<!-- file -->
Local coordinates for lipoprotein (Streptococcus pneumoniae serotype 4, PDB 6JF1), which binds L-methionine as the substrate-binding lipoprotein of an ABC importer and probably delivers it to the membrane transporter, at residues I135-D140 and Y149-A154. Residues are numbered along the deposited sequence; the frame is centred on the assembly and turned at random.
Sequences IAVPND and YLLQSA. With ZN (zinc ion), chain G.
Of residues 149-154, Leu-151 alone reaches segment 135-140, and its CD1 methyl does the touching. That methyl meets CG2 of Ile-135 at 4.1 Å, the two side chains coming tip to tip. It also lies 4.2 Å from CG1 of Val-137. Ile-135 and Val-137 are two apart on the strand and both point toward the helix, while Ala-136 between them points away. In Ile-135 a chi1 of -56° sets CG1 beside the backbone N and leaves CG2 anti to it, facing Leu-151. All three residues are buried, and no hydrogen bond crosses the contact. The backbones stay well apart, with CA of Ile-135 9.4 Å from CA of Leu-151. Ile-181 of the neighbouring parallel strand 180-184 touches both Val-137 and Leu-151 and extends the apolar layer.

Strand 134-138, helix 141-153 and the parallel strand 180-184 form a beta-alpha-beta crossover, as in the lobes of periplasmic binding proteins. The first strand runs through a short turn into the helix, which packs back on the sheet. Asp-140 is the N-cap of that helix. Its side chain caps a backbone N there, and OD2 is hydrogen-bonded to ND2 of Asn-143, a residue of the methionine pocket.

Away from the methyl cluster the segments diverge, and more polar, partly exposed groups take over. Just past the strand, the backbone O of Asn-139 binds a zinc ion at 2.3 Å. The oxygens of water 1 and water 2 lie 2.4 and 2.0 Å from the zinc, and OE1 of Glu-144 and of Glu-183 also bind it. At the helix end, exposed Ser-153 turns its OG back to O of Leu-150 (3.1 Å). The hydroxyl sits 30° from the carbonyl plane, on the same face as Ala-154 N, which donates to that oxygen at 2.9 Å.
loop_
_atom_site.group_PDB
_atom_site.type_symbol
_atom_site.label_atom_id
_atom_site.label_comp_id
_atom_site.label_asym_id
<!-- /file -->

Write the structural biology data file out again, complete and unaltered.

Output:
Local coordinates for lipoprotein (Streptococcus pneumoniae serotype 4, PDB 6JF1), which binds L-methionine as the substrate-binding lipoprotein of an ABC importer and probably delivers it to the membrane transporter, at residues I135-D140 and Y149-A154. Residues are numbered along the deposited sequence; the frame is centred on the assembly and turned at random.
Sequences IAVPND and YLLQSA. With ZN (zinc ion), chain G.
Of residues 149-154, Leu-151 alone reaches segment 135-140, and its CD1 methyl does the touching. That methyl meets CG2 of Ile-135 at 4.1 Å, the two side chains coming tip to tip. It also lies 4.2 Å from CG1 of Val-137. Ile-135 and Val-137 are two apart on the strand and both point toward the helix, while Ala-136 between them points away. In Ile-135 a chi1 of -56° sets CG1 beside the backbone N and leaves CG2 anti to it, facing Leu-151. All three residues are buried, and no hydrogen bond crosses the contact. The backbones stay well apart, with CA of Ile-135 9.4 Å from CA of Leu-151. Ile-181 of the neighbouring parallel strand 180-184 touches both Val-137 and Leu-151 and extends the apolar layer.

Strand 134-138, helix 141-153 and the parallel strand 180-184 form a beta-alpha-beta crossover, as in the lobes of periplasmic binding proteins. The first strand runs through a short turn into the helix, which packs back on the sheet. Asp-140 is the N-cap of that helix. Its side chain caps a backbone N there, and OD2 is hydrogen-bonded to ND2 of Asn-143, a residue of the methionine pocket.

Away from the methyl cluster the segments diverge, and more polar, partly exposed groups take over. Just past the strand, the backbone O of Asn-139 binds a zinc ion at 2.3 Å. The oxygens of water 1 and water 2 lie 2.4 and 2.0 Å from the zinc, and OE1 of Glu-144 and of Glu-183 also bind it. At the helix end, exposed Ser-153 turns its OG back to O of Leu-150 (3.1 Å). The hydroxyl sits 30° from the carbonyl plane, on the same face as Ala-154 N, which donates to that oxygen at 2.9 Å.
loop_
_atom_site.group_PDB
_atom_site.type_symbol
_atom_site.label_atom_id
_atom_site.label_comp_id
_atom_site.label_asym_id